Do you “Like” mandatory arbitration? If so, “Like” this cereal

Photo of Carlos A. Maycotte

A couple of weeks ago, social media exploded with outrage over a news story in the NYT that reported that, by “liking” a brand on Facebook, a consumer would lose his or her ability to sue the company. The story referred to an update in General Mills’s online “terms of use,” which the NYT said, “quietly added language to its website to alert consumers that they give up their right to sue the company if they download coupons, “join” it in online communities like Facebook, enter a company-sponsored sweepstakes or contest or interact with it in a variety of other ways.”

This statement was a bit overblown and misleading – General Mills went to great pains to explain that the update only meant that dispute resolution would take place in arbitration rather than the courts and that merely “liking” a product on Facebook would not bind consumers to arbitration. Nevertheless, the volume of the outcry compelled General Mills to perform an abrupt about-face and to revert to its original terms of use.

According to some commentators, the reversal is a boon for consumers as ” a victory for corporate accountability.” From the consumer’s point of view, it is hard to argue with this conclusion. As the analysis reflects, the preservation of the ability to engage in class-action suits is a benefit for consumers. Class actions make some lawsuits designed to curb corporate overreach economically viable for plaintiffs. Moreover, litigating a claim (as opposed to arbitrating one) keeps the case in the public arena, where public “oversight” – a long-standing and important feature of the American judicial system – serves the interests of justice.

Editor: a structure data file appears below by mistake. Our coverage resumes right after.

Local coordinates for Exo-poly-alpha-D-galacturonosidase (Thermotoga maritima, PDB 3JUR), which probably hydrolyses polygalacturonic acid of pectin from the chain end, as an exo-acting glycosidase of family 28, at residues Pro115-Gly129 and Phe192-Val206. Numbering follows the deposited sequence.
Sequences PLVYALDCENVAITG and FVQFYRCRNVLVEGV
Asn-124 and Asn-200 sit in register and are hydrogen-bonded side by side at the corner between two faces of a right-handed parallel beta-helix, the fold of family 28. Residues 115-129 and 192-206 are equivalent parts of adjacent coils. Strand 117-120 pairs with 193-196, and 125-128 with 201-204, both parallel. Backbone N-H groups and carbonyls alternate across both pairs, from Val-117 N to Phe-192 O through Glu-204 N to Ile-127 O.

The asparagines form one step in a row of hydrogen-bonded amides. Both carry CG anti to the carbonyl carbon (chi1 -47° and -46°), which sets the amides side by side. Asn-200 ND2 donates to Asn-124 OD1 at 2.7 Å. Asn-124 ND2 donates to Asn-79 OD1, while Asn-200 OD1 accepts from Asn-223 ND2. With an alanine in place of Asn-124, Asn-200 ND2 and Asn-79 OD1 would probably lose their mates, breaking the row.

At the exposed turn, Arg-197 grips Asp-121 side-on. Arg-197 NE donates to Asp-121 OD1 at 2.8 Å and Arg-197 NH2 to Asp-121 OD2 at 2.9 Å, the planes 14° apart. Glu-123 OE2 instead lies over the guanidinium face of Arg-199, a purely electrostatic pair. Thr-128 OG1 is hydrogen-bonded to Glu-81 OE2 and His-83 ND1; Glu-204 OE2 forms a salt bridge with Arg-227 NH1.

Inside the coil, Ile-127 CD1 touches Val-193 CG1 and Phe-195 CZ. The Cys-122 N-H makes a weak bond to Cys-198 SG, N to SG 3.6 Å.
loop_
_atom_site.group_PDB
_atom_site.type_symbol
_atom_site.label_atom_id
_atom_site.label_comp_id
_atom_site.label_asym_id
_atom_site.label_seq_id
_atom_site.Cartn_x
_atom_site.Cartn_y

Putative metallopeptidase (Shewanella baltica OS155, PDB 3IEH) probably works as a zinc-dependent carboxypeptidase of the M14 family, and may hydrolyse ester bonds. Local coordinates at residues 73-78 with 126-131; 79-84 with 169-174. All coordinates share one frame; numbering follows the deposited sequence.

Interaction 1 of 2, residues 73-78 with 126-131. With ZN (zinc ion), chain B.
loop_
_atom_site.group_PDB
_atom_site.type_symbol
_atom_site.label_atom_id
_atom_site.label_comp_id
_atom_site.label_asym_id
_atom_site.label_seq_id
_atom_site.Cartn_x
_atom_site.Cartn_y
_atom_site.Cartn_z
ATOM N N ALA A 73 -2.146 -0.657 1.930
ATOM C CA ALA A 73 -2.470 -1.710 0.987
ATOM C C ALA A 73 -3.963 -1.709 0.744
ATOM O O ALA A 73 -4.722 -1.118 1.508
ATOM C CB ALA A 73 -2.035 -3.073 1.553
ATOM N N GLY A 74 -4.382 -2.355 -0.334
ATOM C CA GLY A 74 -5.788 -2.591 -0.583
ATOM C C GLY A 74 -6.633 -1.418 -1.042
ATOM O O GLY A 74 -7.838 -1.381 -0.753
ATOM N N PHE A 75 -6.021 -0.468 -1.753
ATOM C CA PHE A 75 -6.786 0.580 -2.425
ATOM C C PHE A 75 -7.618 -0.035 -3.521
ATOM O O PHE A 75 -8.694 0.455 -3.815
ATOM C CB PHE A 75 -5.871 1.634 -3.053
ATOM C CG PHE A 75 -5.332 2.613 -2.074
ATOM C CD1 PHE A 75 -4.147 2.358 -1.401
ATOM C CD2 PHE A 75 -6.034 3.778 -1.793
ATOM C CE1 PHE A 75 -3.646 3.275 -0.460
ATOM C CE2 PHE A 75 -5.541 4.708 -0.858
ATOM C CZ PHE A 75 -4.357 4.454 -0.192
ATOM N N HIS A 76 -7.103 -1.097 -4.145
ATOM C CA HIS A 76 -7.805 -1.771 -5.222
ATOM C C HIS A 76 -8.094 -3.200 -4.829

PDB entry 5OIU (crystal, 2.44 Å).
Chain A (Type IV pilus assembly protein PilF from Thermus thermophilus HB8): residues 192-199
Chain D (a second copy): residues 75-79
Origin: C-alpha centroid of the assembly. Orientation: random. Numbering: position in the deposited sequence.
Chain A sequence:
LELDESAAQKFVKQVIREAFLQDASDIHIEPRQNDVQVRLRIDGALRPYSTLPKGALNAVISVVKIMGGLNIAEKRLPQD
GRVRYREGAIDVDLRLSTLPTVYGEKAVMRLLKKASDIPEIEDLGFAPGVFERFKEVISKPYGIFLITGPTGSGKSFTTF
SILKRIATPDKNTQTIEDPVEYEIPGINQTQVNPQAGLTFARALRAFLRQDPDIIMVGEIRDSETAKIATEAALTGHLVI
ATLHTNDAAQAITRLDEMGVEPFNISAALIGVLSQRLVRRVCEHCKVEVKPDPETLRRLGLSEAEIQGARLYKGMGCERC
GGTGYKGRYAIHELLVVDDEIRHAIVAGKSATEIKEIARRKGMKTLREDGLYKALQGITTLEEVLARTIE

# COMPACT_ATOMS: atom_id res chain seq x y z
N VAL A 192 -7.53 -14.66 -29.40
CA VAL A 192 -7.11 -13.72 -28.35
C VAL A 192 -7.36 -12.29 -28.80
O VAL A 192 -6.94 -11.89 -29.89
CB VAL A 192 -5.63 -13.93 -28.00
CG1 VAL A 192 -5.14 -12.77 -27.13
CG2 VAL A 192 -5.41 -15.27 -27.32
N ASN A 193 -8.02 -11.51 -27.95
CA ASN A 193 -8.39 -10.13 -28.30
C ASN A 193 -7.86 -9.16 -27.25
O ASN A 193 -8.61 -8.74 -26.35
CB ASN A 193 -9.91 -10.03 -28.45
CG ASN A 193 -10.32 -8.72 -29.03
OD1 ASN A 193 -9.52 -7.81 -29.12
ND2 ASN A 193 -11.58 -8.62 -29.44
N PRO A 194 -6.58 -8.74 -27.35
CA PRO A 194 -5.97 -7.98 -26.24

Although arbitration is generally more efficient and cost-effective than litigation, the choice between arbitrating and litigating is best left for the parties, both of whom should have an equal say in the matter. Indeed, whether the parties agreed to arbitrate is the central question explored by the courts when determining whether a case should be arbitrated or not.

With the advent of legal terms of use – which most computer users click through without thinking – we are now also faced with the issue of when a consumer elects to arbitrate. Does the consumer agree to arbitration – foregoing the opportunity for redress in the courts – when he or she “likes” something on Facebook? Or when he or she uses an online coupon? Or signs up for a mailing list? Or buys something online?

It is hard to say that a person agrees to give up the right to a jury trial by trying to save 20 percent on a $4 box of cereal. However, that is precisely what General Mills is arguing and it is something that the U.S. Supreme Court might agree with given their recent holdings on similar cases. As more and more companies update their terms of use to incorporate mandatory arbitration and expand the scope of when those terms are considered legally binding, it would not be surprising to see more and more of these cases pop up.


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